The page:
Given how often the House is compared to an unruly schoolyard, it’s not inappropriate that this year’s rookie MP of the year began her political life by signing up for a playground committee. Conservative Kelly Block says that modest first step, taken back when she was a stay-at-home mom with four young children, led to her serving on a rural Saskatchewan district health board, then as mayor of Waldheim, Sask., and finally as MP for Saskatoon-Rosetown-Biggar after winning the seat in the 2008 election.
Block, 48, impressed enough of her fellow MPs to win our rising-star category, not by splashy speech-making, but by applying herself doggedly to a backbench apprenticeship. “The depth and the breadth of the federal government can be overwhelming,” she says. “It helps to be focused through your committee work.” In her case, that work has amounted to a textbook immersion in the two halves of federal politics. She serves on the House access to information, privacy and ethics committee, which looks inward at the intricacies of life on Parliament Hill, and on its more outward-looking finance committee, which regularly travels beyond Ottawa to gather views on the economy. “It was a tremendous experience last fall,” she says, “to be involved in the pre-budget consultations all across the country.”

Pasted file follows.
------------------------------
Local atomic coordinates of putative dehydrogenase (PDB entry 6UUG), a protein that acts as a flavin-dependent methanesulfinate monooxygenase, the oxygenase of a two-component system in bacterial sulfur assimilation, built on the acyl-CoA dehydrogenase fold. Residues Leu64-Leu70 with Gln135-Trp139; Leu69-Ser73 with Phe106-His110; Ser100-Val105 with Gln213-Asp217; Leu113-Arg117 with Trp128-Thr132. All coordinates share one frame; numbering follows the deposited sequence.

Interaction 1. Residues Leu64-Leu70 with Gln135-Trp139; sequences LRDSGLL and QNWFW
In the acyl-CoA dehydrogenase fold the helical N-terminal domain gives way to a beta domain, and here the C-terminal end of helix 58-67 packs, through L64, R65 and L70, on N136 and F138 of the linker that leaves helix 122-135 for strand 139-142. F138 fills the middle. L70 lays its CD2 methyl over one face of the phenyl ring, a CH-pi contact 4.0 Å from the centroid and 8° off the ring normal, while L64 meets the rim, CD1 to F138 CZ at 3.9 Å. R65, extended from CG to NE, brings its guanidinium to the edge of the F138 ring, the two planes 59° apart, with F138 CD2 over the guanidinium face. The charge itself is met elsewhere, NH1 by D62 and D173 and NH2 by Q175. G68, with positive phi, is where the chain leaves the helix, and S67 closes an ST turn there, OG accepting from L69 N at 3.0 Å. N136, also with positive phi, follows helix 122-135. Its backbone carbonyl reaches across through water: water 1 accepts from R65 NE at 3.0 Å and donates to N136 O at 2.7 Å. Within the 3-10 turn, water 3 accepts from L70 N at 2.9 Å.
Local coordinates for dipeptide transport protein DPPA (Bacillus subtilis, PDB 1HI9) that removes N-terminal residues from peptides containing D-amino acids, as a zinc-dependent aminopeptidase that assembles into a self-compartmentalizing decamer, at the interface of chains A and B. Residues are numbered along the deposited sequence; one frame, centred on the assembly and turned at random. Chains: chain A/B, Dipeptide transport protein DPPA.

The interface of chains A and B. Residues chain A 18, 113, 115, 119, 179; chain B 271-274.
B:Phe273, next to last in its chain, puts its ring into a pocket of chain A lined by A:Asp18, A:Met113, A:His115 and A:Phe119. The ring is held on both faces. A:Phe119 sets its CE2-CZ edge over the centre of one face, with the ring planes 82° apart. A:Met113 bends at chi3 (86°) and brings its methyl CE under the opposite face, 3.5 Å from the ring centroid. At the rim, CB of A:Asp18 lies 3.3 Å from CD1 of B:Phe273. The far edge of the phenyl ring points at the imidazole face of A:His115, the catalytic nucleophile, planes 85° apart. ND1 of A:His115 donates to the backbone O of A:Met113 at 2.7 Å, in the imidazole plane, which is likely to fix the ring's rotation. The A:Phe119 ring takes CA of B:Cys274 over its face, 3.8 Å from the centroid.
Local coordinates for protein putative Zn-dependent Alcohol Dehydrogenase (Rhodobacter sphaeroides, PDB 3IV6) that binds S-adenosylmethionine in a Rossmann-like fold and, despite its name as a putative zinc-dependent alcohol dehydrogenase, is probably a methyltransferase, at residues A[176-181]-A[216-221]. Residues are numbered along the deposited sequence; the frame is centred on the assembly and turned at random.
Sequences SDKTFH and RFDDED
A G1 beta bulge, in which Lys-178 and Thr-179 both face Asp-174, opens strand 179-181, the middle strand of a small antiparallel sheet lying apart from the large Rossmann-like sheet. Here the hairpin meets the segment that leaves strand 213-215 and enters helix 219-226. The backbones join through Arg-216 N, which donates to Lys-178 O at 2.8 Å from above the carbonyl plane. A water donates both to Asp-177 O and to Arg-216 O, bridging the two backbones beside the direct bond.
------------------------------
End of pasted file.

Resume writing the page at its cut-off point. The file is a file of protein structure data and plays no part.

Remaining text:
Many of the nation’s economic and social problems are reflected in her own riding. It encompasses some of Saskatoon’s poorest neighbourhoods, where the challenges facing a large urban First Nations population are pressing, but also stretches out into rural areas beyond the city. Unemployment in the riding is double the provincial average, and Block’s response is homespun Conservative: “I’ve often said the best social policy is a strong economy.”
The former Reformer’s Prairie populist streak, though, isn’t married to the cynicism about federal institutions that sometimes goes with that territory. “You drive up to the Hill,” she says, “and it almost takes your breath away.”